TED Notepad is a lightweight text editor with a ton of useful options
TED Notepad is a notepad plain text editor replacement for the Windows operating system. TED Notepad’s interface is, well, it’s almost like Windows’ Notepad. It is in the developer’s own words “chrome-less”, i.e., there are no toolbars or other visual clutter to confuse users. Instead, all options are categorized across various menus.
The application highlights the current line you’re working with by colorizing it. The status bar at the bottom of the window displays the line number, column, cursor position, encoding, etc. You can disable it from the Options menu.
Use the File menu to select the text encoding and new line style. The include option can be used to add the content of another text document to the current file. You may send TED Notepad to the system tray by using the keyboard shortcut Ctrl + M.
TED Notepad supports multi-level undo and redo. The Swap option (Ctrl + K) replaces the selected text with the content stored in the clipboard. The text isn’t lost, it is sent to the clipboard. The Insert sub-menu (under the Edit menu), can be used to add recently deleted or inserted text to the document. You can add the file name or the full path of the document, and has various options to add a timestamp (time/date, date/time, Long Date etc).
There are many options to find text from the Search menu. A search bar appears at the bottom of the screen with options to find or replace text. Hit the Escape key to dismiss the Search bar.
The Tools menu allows you to change the Case of the text (lower, upper, sentence, inversion, first capital, etc), line editing (indentation, quote, tabify, etc). compare text, reverse the order of lines, words, sort the text in ascending or descending order, and more from the menu. Add your preferred files to the Favorites for quick access.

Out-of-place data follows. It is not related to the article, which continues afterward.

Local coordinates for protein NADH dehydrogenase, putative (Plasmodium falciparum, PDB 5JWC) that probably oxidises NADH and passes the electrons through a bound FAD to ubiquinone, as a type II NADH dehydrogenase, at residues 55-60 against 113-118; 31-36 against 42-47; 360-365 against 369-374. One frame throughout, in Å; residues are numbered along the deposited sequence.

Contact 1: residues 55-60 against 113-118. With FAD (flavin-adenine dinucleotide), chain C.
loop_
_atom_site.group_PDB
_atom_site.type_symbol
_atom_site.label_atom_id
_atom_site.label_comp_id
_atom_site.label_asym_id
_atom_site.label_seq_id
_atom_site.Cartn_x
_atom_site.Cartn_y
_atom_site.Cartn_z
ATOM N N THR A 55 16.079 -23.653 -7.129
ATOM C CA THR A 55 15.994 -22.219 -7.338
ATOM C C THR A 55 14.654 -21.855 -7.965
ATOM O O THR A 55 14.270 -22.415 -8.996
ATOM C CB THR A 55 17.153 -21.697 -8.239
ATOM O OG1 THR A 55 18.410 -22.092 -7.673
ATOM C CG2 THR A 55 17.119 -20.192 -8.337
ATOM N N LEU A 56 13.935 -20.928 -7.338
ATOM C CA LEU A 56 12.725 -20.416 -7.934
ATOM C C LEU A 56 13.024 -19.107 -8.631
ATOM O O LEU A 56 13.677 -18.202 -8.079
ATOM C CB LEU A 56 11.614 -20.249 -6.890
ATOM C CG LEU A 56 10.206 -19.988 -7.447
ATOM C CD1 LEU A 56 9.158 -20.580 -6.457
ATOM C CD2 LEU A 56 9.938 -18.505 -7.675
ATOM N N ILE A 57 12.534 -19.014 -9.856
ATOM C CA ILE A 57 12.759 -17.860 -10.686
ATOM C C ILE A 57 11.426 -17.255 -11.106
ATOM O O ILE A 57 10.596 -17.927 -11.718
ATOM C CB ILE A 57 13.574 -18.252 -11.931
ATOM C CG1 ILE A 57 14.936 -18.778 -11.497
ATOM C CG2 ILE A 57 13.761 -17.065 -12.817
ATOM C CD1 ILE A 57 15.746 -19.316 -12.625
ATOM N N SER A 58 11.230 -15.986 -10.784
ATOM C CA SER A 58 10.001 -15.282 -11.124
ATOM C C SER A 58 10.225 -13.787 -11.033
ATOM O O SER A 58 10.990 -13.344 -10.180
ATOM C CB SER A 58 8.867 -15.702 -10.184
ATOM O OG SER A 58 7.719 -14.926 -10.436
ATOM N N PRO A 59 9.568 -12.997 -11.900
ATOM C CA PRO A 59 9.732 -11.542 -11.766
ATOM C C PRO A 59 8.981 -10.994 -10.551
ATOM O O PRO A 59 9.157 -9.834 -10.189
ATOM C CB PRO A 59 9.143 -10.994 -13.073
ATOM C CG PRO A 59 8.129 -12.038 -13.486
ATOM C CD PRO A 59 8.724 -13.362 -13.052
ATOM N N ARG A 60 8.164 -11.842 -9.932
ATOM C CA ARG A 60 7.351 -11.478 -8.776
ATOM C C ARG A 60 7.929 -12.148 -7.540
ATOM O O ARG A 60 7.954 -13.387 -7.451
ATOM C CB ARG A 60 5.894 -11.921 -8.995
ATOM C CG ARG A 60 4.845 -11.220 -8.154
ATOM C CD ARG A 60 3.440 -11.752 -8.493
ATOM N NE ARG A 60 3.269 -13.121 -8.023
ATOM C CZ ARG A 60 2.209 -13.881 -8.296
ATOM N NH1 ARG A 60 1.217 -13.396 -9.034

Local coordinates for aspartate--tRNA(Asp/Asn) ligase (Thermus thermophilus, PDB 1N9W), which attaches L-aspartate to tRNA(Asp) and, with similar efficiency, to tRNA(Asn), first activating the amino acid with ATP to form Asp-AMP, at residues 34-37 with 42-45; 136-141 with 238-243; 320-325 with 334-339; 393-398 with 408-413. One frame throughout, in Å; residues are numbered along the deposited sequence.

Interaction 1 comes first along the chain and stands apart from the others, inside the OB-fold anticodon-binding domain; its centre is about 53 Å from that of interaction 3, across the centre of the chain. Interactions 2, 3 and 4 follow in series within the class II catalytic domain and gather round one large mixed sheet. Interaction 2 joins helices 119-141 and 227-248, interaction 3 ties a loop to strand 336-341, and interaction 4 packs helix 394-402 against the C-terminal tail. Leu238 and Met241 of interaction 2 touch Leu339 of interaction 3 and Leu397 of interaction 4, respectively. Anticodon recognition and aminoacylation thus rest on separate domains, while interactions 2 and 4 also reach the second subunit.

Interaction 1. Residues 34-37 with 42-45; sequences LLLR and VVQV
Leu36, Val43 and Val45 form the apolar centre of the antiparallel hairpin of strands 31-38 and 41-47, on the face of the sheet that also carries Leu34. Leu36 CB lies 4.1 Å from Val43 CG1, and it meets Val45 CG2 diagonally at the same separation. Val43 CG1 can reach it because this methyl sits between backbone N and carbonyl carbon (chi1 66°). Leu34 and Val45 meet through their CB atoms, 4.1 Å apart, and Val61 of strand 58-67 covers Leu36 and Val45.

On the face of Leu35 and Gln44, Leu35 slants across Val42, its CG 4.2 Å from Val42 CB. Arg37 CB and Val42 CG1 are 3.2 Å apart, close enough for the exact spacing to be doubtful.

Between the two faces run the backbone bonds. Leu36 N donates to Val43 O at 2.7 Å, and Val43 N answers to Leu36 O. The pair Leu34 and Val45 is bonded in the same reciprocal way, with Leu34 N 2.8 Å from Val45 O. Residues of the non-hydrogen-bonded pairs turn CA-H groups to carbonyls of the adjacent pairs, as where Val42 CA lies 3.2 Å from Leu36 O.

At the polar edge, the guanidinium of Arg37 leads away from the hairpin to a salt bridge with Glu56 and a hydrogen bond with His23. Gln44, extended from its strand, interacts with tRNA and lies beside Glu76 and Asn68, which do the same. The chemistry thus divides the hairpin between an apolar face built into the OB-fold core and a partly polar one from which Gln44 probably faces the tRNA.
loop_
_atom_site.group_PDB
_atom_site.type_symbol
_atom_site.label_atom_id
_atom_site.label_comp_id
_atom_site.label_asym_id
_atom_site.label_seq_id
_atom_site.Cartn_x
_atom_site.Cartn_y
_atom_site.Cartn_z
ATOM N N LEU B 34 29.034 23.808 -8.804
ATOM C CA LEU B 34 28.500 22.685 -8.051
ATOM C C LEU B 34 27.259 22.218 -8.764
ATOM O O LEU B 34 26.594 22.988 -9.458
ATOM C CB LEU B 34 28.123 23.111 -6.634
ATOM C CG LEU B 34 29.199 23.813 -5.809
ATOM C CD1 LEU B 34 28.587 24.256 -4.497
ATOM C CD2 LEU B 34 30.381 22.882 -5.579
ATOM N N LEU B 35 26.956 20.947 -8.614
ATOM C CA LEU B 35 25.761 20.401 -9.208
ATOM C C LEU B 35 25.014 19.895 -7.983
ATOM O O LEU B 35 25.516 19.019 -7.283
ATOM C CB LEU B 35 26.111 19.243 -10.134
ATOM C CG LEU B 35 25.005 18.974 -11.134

TED Notepad comes with a multi-clipboard option that’s accessed from the Clips menu. You may use the keyboard shortcut Alt + number (1 – 9). For e.g. Alt + 1, Alt + 2…..Alt + 9, to store nine different clips. And there’s the Windows clipboard, so you can save up to 10 clips using TED Notepad. Paste a clip using the Ctrl + number keyboard shortcut. Interestingly, the TED Notepad clipboard preserves the saved content even when you reboot the computer.
The Options menu contains customization options such as enabling line numbers, colorize text, visible tabs (Tab space character), word wrap, full screen, etc. Head to Options > Settings for even more options like changing the color of the text, line, colorized text, selection, line numbers, the fonts, managing the search, file, edit settings, etc.
One feature which intrigued me is the auto-save setting. TED Notepad can save a recovery file every 5 minutes, but you can optionally set it to auto save the original document too. Untitled documents are saved as well. In addition to this, the program has a backup option to save an extra copy of your files.
TED Notepad is available in an optional portable form. The program’s executable weighs about 245KB, and it stores its settings in an INI file in the same folder. The editor has a context menu for basic editing (cut, copy, paste, delete, redo/undo, swap), and shortcuts for the Insert, Tools and Clips menus.
Despite its simple appearance, TED Notepad packs a ton of useful features. It takes some time getting used to all the options. The program’s wiki is extensive, I’d recommend looking up options that you aren’t familiar with.